Poets provoked by fragrance – what happens when 100 poets are creatively triggered by scent?

What happened when 100 contemporary poets were sent vials of fragrances specifically chosen for them – scents to reflect their particular voice, character or chosen writerly obsession – and were then set free to explore those creative reactions?

The Book Of Scented Things is the culmination of a unique aromatic and poetical experiment – an anthology based on this original concept of deliberately provoking with perfume and collecting the results. Hence we discover poems of deeply personal childhood memories, that relate directly to a sense of place and more deep-seated philosophical longings. We all know that fragrance can regularly provoke such feeling within us, but generally it’s left to the beauty press and perfumistas to wax lyrical about – and fascinating to read the results of poets being directly influenced in this way.

Over the holidays we had our noses buried in all manner of fragrantly inspired books, and this was one that really intrigued… We knew that we were on to something on reading the preface by fragrance-obsessed author, Alyssa Harad, in which she explained the concept behind the experiment.

We might not be able to name the scents that haunt us, but we know them when we smell them. No, that’s wrong. We feel we know them before we know them, a pure gut tug of emotion tht jerks us down into the undertow – the flood of the past into the present – and leaves us gasping, not just for air, but for language. “That smell,” we say, disorientated, at a loss for words. “Oh god, that smell.”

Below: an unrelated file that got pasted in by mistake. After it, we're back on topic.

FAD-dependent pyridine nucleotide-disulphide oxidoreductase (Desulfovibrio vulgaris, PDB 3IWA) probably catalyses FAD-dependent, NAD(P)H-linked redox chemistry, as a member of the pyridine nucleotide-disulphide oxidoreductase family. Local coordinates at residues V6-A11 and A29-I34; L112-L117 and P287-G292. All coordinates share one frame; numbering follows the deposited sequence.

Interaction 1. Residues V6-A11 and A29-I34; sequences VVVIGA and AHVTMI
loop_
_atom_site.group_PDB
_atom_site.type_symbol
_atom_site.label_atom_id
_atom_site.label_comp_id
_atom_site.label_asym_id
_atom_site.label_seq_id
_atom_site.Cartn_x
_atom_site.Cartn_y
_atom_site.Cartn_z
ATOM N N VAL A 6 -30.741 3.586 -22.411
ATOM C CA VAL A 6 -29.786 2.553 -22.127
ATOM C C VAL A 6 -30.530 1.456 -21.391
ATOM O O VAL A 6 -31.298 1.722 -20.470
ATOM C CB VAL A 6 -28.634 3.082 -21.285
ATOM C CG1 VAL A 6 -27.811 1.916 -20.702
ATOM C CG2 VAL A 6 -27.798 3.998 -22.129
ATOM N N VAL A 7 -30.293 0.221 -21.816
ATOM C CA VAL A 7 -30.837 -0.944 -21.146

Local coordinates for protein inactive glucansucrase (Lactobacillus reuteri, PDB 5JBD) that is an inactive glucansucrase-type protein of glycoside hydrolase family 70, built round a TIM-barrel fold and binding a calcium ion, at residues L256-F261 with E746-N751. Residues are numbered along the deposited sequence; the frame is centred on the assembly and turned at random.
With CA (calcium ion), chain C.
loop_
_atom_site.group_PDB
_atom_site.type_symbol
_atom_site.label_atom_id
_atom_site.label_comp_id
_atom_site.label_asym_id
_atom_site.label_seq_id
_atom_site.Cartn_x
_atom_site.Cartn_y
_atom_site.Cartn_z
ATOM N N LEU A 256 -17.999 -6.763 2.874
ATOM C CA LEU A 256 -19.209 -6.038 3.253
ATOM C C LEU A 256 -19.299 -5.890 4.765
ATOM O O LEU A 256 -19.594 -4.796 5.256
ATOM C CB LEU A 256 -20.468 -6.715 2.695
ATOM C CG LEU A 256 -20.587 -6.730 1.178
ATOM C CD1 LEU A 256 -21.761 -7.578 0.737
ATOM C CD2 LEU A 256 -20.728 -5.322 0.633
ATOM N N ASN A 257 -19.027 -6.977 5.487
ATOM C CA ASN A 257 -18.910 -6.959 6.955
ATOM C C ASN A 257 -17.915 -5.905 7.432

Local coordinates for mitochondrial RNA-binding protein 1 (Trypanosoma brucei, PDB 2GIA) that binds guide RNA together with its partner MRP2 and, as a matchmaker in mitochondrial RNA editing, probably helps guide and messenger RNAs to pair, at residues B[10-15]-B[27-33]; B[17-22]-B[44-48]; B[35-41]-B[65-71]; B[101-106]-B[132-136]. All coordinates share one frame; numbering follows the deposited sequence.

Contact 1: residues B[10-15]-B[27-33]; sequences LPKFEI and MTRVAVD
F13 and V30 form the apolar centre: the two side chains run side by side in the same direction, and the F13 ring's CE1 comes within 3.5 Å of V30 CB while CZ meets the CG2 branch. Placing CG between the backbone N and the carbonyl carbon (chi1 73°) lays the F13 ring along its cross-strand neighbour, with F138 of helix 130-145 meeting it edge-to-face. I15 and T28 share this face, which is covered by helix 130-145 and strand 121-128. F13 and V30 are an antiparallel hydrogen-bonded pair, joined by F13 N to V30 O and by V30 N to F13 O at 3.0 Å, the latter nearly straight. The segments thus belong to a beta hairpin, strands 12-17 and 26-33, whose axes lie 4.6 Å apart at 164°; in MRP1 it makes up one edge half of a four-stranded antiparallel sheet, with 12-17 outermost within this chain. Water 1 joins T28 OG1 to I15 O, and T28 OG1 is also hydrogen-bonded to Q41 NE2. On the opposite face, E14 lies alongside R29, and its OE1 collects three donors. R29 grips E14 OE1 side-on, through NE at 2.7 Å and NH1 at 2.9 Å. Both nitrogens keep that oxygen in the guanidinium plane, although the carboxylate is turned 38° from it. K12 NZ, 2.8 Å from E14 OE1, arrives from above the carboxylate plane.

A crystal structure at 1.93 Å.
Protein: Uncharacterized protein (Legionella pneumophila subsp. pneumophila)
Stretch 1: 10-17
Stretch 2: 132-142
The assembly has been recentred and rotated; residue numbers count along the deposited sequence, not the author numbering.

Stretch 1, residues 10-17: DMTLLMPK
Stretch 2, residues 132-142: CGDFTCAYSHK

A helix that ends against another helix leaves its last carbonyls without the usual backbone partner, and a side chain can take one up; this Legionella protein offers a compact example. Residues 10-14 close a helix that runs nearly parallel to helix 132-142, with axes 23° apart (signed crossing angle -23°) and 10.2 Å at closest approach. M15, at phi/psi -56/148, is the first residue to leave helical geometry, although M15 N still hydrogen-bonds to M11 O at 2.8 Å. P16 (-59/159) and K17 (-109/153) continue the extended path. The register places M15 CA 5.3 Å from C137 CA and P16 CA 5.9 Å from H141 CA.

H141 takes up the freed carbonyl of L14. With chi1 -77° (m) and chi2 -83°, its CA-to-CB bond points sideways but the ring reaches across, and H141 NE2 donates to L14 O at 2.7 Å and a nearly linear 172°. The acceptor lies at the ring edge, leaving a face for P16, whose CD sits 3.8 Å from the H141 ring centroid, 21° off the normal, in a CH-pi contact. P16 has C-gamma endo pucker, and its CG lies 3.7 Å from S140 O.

Editor Jehanne Dubrow expands on the creative process in the introduction. ‘We were surprised to discover how many other poets already recognised the fleeting, narrative pleasure of scent.’ Describing how many of the poets already identified themselves as ‘perfume nerds’ and that even those who had little knowledge or previous experience of fragrance could see the potential of the project and were pleased to be involved.

We really enjoyed reading so many of the poems – the contrasting voices and styles, and especially those little lightning bolts in recognition of a shared feeling or idea about the ever-changing contextual nature of smell, and what that provokes in all of us… like this section of Ander Monson‘s poem:

it smells of daylight and love’s sliver
fading, and how spring means differently
in your desert than it does in the lake country
I once called home.

The Book of Scented Things, published by Literary House Press, £12.99

Written by Suzy Nightingale

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